Chez Ruby was always slightly quirky and charming and larger than life.....and the walls were filled to capacity with paintings - the most awful daubs imaginable, for the most part. I remember that it was from there that the restaurant inverse-ratio rule had originated, i.e. that the better the art on the walls, the worse the food on the plate was likely to be. And vice versa. It generally holds good, as a rule of thumb.
And so....I arrived and was seated; and for some time I admit to wallowing in nostalgia. I ordered a terrine de Campagne - delicious! - and a half of Cotes du Rhone; and it was only as I moved on to a perfectly aceptable entrecote that I began to notice the discrepancies between then and now. Ruby, of course, was no longer around - which should have been no surprise, since she was already a white-haired septegenarian all that time ago. But the pictures, in all their glorious awfulness, had also gone - replaced with artisanal artefacts, and scenes of rustic simplicity. And, as my ear became attuned, I realised that the clientele had disappeared, too - I'm not sure that there was a single indigenous parisian in the entire place: next to me, two dutch men were dining, and behind them a slightly braying foursome from the home counties; at the table in the window were a bunch of 'ok, yah' kids from London, and to my right a elderly american and his wife. These latter, at least, seemed quite focused on what they were eating and drinking and appeared to be discussing it at some length (hey - if you dine in a restaurant on your own, it's permissible to eavesdrop...I think there's even a papal dispensation to that effect..).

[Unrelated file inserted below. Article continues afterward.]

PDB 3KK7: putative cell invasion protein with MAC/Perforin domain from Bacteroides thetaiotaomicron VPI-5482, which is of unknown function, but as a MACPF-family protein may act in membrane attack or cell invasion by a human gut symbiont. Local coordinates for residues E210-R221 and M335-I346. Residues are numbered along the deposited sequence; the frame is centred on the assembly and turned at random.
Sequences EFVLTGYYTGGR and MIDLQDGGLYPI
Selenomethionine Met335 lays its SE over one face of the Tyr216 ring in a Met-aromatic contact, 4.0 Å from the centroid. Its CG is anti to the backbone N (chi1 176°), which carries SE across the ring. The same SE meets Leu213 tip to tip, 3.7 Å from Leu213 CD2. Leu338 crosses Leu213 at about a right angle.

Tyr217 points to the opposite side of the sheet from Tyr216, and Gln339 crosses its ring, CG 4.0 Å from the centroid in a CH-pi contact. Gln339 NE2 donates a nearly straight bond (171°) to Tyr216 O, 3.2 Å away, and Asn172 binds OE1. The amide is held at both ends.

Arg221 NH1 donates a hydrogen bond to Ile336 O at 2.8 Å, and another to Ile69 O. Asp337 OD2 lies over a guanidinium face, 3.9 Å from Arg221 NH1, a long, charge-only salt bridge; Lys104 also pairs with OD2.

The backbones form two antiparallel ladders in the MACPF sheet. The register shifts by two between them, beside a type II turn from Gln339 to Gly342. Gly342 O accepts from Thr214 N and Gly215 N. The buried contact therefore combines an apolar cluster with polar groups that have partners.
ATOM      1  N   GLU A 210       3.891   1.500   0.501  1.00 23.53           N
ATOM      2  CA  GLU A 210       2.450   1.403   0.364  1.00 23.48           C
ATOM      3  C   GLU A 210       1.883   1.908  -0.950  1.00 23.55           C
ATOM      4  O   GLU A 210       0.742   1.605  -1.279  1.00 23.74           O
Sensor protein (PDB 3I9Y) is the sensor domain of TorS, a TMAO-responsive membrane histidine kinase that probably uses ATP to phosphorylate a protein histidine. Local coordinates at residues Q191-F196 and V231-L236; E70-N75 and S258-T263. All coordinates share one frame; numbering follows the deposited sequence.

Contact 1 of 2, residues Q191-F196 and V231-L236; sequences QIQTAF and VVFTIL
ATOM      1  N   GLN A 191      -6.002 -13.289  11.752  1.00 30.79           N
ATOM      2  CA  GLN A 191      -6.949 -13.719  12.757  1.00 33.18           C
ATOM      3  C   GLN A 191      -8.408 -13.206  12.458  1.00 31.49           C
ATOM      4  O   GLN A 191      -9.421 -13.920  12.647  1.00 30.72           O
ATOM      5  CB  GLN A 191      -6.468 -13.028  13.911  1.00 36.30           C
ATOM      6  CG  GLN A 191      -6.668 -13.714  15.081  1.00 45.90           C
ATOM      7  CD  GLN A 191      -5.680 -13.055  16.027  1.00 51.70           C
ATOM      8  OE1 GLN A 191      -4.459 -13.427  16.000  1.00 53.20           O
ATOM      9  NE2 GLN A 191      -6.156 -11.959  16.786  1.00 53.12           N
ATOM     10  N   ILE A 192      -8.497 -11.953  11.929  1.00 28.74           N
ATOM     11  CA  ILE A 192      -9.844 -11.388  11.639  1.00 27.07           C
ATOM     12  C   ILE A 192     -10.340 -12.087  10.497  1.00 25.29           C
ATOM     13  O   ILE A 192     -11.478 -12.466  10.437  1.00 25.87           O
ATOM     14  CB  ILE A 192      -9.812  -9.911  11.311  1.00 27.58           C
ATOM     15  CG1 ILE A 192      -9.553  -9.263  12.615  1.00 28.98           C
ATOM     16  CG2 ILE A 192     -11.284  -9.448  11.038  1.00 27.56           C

Then, I noticed that these two were constantly referring to a guide book that was well thumbed and much book-marked, and appeared to form the basis of their itinerary in Paris - and to my horror, I realised that it was a 'food guide' produced by that girl who writes the 'Chocolate & Zuccini' blog, which features recipes for things like coconut-flavoured baked custard, and other examples from the more ghastly end of the Nursery canon. Worse, it appeared - from excerpts they were reading out in between mouthfuls - that Le Trumilou itself was also featured in this guide - and as the realisation dawned, I sighed deeply and signalled for the bill. The food was good - if not great - the place was fine, the bill was low - but it was no longer Chez Ruby, in any sense. Whatsoever. Ah, well...
Salad of Chicken Livers tiède.
Lamb Shanks, double roast. Buttered Cabbage.